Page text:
Omega-3 fatty acids and GLA together exert
favorable effects on the production of beneficial prostaglandins.
A number of health problems have proven to benefit
from both omega-3 fatty acids and GLA supplementation.
Organic flaxseed oil combined with organic borage
oil may exhibit synergistic, complementary effects.
Optimal conversion or fatty acids to beneficial
prostaglandins is more likely assured.
A combination of flax and borage oils in a single
formulation is less expensive than purchasing both separately.
In conclusion, the answer appears not to be no
fat, but the right fat, as common to organic flax and borage
seed oils, to achieve optimal health.
Past and present scientific research supports the
use of essential fatty acid nutrients in promoting optimal health.
Flaxseed oil is recognized as nature's richest source of essential
and omega-3 fatty acids. Borage seed oil is recognized as
nature's richest source of GLA. These natural plant substances
used alone have created a great deal of interest in the treatment of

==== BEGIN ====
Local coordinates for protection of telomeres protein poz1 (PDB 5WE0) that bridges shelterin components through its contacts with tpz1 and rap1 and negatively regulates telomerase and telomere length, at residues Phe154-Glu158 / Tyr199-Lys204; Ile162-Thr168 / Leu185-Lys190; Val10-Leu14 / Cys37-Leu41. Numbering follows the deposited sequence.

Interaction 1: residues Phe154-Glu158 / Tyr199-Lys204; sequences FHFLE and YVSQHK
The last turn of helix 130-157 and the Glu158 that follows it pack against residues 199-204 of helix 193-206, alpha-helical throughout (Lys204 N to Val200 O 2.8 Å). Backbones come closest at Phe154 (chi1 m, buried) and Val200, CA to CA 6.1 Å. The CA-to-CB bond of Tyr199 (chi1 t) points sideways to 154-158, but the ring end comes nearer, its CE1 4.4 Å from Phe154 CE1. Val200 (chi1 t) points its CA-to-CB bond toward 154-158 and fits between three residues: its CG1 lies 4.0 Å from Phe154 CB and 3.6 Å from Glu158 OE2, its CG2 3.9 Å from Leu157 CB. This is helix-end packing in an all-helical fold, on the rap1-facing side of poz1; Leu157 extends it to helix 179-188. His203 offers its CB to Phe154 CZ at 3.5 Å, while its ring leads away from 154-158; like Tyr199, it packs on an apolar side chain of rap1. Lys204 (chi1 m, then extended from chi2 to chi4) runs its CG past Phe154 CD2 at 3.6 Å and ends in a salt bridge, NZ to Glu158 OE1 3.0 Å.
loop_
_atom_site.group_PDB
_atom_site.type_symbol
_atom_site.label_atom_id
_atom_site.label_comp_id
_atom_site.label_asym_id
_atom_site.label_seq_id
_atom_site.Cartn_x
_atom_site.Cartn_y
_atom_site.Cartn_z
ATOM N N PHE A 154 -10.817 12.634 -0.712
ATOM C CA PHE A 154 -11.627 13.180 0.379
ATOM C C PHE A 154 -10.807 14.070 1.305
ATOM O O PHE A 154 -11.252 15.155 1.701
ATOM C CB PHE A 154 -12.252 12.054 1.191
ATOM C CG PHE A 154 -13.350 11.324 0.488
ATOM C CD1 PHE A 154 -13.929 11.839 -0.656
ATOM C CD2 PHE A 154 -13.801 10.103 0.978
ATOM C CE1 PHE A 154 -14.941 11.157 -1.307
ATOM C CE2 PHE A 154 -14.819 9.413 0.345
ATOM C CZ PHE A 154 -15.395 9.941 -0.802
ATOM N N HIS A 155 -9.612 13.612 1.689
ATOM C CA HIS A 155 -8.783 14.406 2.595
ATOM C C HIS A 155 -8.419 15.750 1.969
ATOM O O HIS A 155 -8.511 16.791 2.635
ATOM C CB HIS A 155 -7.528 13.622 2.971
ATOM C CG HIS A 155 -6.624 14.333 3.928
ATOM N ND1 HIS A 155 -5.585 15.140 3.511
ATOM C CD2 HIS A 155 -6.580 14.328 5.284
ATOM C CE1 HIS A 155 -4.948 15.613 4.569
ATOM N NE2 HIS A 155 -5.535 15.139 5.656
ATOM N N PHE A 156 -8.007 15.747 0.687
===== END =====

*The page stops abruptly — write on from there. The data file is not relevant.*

numerous health problems. Evidence exists to suggest the
combination of omega-3 fatty acids with gamma-linolenic acid (GLA)
may further complement the therapeutic result of either fatty acid
The Essential Fatty Acids. Sardosal. V.M.
(Nutrition in Clinical Practice, August, 1992).
The Metabolic Role of W-3 Polyunsaturated Fatty
Acids: Relationship to Human Disease, Kelly, F.J. (Comparative
Summary of the NATO Advanced Research Workshop on
Dietary Omega-3 and Omega-6 Fatty Acids, Simopoulos, A.P. (Journal
of Nutrition, April 1989).
The Effects of Flaxseed Supplementation on Early
Risk Markers for Mammary Carcinogenesis, Serraino, M. (Cancer
Letter, November 1991.
High Alpha-Linoleic Acid Flaxseed, Some
Nutritional Properties in Humans, Cunnane, S.C. (British
Journal of Nutrition, March 1993).
Effect of Flaxseed Supplementation on Arachidonic
Acid Metabolism. Bowen, P.E. (University of Illinois at
The Effects of Dietary Flaxseed on Estrogen
Metabolism in Women, Kurzer, M.S. (Proceedings of the Flax
Borage or Primrose Oil Added to Standardized Diets
are Equivalent Sources of Gamma-Linolenic Acid in Rats,
Raedarstorff, D. (Lipids, December 1992).
The Effects of Gamma-Linoleic Acid on Human
Diabetic Peripheral Neuropathy, Jamal, G.A. (Diabetic Medicine,
Significance and Motivation of the Chemical Use of
Essential Fatty Acid Derivatives, Especially GLA (Clinica
Terapeutica, March 1990).